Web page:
But those types of obstacles aren’t necessarily a bad thing, says Adair Morse, business professor at University of California in Berkeley. “Imagine an online bank that’s not regulated; how would you know when you put your deposits in there that the bank is not going to keep your money?” she points out.
On the other hand, points out Greg Kidd, an entrepreneur and investor in Twitter and payments processor Square, since the US dialed up rules in the wake of the 2008 financial meltdown, the launch of new banks has slowed to a near standstill.
The FDIC, a non-government agency that sells insurance to banks to protect people’s deposits – a federal requirement – has insured only seven new banks since the crisis. Before 2008, it covered about 100 per year.
Meanwhile, developing countries, like India and Kenya, are leading financial innovation, point out entrepreneurs. Since many people in those areas are unbanked, there is still a lot of room for experimentation, unburdened by large institutions and regulators.
The United Kingdom also is held up as a paragon of fintech innovation. To encourage competition and innovation in retail banking, the financial regulator there established an agency to support new banks through the licensing process. “I can think of like five banks that have started in the UK in the last five months alone,” says Reich.
The UK also will require its banks to open up access to their software and customer data to vetted third parties, like other banks or apps. This will make it possible for new companies to make better products, and for money to flow more easily. “Those sort of changes would be fundamentally good for innovation in America,” Reich says.
If you can’t beat ‘em...
The only route today for fintech startups to do business is to work with (or sell to, or get copied by) corporations that own customers and America’s payment-processing infrastructure. In a digital world where everything is instant, the payments could use a reboot, many argue.
The Automated Clearing House for example, or ACH, is a 40-year-old technology that’s responsible for moving 90 percent of money sent electronically in the US. That includes direct paycheck deposits, online bill payments, and those flowing through PayPal or Venmo. Mike Sigal, an entrepreneur and mentor to fintech startups, says it’s like cars using roads that were built for ox carts.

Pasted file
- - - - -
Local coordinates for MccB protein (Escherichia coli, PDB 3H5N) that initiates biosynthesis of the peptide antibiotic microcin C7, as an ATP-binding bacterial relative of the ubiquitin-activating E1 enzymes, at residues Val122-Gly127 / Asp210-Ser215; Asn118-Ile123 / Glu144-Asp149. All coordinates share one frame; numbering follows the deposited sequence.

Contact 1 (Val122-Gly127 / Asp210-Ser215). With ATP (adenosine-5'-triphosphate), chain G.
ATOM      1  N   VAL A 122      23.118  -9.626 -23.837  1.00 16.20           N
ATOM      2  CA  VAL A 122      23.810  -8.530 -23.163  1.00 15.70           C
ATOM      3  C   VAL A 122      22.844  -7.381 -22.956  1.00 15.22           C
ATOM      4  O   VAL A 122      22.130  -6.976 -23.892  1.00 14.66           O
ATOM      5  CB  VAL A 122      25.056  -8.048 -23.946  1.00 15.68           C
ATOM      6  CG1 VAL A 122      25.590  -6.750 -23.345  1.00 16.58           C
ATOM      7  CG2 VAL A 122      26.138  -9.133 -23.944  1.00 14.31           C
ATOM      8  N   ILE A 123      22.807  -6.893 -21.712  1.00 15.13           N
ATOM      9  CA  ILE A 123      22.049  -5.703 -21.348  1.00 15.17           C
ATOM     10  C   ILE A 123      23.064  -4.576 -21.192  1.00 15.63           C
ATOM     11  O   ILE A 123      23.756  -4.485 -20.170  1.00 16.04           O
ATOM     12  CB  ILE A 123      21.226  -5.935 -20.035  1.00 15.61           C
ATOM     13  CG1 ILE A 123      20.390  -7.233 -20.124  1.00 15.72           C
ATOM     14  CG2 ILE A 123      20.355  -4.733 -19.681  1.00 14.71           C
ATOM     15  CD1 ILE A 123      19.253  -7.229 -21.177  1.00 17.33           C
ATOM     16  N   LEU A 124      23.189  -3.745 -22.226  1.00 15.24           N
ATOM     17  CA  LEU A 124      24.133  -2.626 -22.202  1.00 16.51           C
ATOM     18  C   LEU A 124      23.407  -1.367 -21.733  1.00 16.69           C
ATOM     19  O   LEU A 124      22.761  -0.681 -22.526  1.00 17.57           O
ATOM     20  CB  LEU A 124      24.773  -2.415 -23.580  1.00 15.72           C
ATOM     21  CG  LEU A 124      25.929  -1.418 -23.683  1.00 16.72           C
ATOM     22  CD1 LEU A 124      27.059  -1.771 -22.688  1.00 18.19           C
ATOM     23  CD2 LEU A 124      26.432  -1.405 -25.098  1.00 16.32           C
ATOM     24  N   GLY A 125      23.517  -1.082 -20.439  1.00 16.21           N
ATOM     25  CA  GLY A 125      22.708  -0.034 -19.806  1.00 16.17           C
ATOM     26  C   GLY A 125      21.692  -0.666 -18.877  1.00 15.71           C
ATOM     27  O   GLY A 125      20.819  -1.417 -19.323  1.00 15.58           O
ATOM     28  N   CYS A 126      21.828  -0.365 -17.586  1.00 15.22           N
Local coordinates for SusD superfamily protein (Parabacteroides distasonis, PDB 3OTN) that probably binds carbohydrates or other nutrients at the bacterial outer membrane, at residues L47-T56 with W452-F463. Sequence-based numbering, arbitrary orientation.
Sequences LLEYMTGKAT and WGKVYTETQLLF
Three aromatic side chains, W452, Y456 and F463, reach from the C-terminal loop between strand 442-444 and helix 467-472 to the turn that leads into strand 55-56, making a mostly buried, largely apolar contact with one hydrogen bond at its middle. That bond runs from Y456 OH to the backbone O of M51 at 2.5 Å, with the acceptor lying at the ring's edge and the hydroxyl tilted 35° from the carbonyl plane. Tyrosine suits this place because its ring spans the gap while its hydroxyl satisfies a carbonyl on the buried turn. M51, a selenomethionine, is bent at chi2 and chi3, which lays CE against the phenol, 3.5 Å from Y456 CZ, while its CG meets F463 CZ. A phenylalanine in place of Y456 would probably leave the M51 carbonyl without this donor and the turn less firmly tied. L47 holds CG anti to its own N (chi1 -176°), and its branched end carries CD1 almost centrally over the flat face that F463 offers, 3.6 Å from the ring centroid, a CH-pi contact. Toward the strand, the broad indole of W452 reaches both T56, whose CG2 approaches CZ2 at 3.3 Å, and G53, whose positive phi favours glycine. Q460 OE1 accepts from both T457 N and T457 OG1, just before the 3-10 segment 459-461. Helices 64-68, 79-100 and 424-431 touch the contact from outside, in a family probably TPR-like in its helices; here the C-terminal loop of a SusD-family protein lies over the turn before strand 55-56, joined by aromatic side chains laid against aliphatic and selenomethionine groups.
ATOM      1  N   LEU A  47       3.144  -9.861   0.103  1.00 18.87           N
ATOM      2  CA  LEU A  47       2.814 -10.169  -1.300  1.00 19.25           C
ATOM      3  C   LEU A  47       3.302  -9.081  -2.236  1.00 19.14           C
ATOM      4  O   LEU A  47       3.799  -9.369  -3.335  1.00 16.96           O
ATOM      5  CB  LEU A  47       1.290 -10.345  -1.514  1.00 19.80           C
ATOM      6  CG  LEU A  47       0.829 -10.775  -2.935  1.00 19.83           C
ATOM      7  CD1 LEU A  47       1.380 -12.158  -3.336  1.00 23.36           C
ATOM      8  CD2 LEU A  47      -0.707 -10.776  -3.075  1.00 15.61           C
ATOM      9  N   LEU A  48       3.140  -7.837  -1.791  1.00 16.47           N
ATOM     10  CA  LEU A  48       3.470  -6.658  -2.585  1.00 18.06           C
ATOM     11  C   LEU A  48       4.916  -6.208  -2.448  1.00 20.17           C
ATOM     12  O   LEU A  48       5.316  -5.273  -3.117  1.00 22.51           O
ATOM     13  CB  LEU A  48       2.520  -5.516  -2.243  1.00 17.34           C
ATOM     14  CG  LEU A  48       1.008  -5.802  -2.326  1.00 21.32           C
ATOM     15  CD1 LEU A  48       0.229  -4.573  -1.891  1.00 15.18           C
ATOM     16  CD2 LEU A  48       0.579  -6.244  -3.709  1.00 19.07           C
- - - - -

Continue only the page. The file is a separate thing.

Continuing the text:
US regulators now require the ACH to make same-day money transfers available. Besides that, no other regulatory banking upgrades appear to be on the horizon.
Reich had to partner with banks even to access the ACH. He originally envisioned Simple as an FDIC-insured digital bank. But after the financial crisis, it seemed impossible. Instead, Simple partnered with insured institutions, layering its attractive software on top of their traditional offerings, like ability to hold deposits. In 2014, its 100,000 Millennial customers were acquired by global banking giant BBVA, where Simple still operates under its own brand.
When it launched in 2008, Betterment, which uses an algorithm to recommend investments to customers online, aspired to become the Charles Schwab of its generation, according to Nauiokas. Last year, however, Charles Schwab launched a competitive service called Intelligent Portfolios. Venmo was acquired in 2012 by payment processor Braintree, which was bought by PayPal in 2013.
Big companies swallowing up startups is hardly an industry disruption, but, “It’s improving user experience in the long-term for regular people,” says Prof. Morse.
Replacing existing banks may not be the answer, Morse adds. “From a consumer point of view, what we want is banks that provide us with better services, banks that don’t try to take advantage of our lapses in paying attention, banks that make our lives easy,” she says. “Whether these startup banks would be better for consumers is not obvious.”
Plus, new technologies have kinks to work out, which can be risky for both startups and consumers at the outset. Take online lending platforms like Lending Club and Prosper which have become popular in recent years for using an algorithm that quickly qualifies loan applicants, as opposed to the weeks-long process at a bank.
This was supposed to help individuals and businesses get loans quickly and affordably. But this year the borrower validation processes of both lenders started to show cracks as more and more borrowers began to miss their payments. The delinquencies have scared off Wall Street investors who had been buying the risky debt, and led the lenders to raise their interest rates to stay afloat.
Financial analysts predict that large banks might now buy them up. “They have good technology and it could ultimately be adopted by the banks themselves,” Todd H. Baker, founder of Broadmoor Consulting, an advisory to financial services companies, told the Times.
That trend could ripple through the rest of the financial services industry. Maybe banks will buy all the new technologies. Maybe, imagines Morse, they’ll contract startups under a royalty model to provide some services to customers. At the very least, industry observers say, with more competition financial services ideally will work better for consumers.
As Ludviksson of Meniga muses, skepticism is normal.
“You don’t anticipate the big change until after the fact,” he says. “The jury is really out there still.”